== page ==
In certain respects, writing a love song is harder than writing a song about trash collection. So much has already been said about love that there’s a vanishingly small chance of saying or doing something truly original. This invites a level of expectation – love songs give me goosebumps – and comparison – that song was good, but not as good as that other love song – that challenges the most talented of artists.
Not up for this challenge? Simply opt out. All else being equal, an artist is far more likely to “win” if the competition is shifted to a topic, say trash collection, where nobody else competes.
There is both a relief and pride in discovering a place devoid of competition. Understood by anyone who has discovered a band before anyone else, pioneering ownership feeds the ego spectacularly.
But markets are smart. The overwhelmingly likely reason one has unearthed an area devoid of competition is because that area isn’t worth competition. Love, unlike trash collection, is an inherently interesting topic – an artist may struggle to stand out, but that artist is also guaranteed great starting material.
It’s easy to scoff at the currently oppressive run of Marvel movies. It’s easy to scream for original scripts. It’s easy to see all these Marvel movies as the behavior of loathsome capitalists who care about money and nothing more.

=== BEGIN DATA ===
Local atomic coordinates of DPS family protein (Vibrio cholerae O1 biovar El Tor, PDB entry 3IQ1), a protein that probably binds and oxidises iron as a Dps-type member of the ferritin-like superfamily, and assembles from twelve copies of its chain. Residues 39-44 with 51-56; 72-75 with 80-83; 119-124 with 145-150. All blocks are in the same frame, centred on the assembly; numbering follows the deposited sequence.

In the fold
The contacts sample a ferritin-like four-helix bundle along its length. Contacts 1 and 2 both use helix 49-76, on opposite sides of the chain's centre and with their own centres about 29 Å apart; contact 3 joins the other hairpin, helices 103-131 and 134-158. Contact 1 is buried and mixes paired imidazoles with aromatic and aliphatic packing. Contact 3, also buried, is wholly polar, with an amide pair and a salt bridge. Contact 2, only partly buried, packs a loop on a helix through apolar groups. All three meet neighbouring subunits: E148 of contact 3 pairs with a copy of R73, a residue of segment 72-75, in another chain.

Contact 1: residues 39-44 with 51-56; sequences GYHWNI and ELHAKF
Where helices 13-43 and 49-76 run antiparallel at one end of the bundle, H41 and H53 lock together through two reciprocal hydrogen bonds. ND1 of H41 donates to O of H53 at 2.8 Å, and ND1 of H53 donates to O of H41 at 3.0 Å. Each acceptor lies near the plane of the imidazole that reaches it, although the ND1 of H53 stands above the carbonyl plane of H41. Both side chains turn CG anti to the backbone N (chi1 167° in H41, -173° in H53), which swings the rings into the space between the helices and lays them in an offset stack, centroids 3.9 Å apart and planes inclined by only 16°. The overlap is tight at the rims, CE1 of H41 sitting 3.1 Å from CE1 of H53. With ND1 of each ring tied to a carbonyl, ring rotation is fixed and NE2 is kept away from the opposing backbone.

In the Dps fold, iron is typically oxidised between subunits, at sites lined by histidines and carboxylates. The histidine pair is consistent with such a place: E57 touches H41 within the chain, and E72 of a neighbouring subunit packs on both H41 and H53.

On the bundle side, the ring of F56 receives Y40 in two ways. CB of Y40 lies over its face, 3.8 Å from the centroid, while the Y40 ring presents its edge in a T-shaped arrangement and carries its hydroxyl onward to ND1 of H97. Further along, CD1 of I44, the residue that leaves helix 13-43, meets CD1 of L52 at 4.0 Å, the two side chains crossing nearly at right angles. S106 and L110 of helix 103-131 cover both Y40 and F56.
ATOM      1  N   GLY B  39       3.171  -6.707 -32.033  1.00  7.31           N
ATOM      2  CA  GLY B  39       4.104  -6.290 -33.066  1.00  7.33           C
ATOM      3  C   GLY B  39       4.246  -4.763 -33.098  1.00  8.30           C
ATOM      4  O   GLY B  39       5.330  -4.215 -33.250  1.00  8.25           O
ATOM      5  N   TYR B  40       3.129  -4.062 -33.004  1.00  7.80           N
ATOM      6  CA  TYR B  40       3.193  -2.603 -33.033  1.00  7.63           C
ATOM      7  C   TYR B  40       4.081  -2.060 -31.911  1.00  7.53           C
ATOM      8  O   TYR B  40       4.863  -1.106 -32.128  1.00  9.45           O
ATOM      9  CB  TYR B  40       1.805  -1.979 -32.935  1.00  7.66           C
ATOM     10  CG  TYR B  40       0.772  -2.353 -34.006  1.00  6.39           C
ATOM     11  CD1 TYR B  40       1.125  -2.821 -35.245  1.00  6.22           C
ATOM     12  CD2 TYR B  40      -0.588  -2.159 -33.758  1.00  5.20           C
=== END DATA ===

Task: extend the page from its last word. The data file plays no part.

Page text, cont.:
Just don’t forget this fact: Spider-Man is great starting material. So like the topic of love, excelling will be hard, but if you manage to, the end product is favored to beat out the end product of lesser starting material.
Spider-Man: Homecoming does excel. It brings us the most enjoyably earnest version of Peter Parker, and that fact alone drives a wonderfully entertaining viewing experience.
This earnestness fits snuggly with high school life. Everyone is trying to find his/her place while oscillating between moments of confident joy and crippling doubt. These oscillations are surely a part of all life, but Peter Parker, like teenagers everywhere, must juggle the particular acuteness associated with life’s coming-of-age period. This vulnerability makes Parker loveable in ways infallible superheroes can’t be.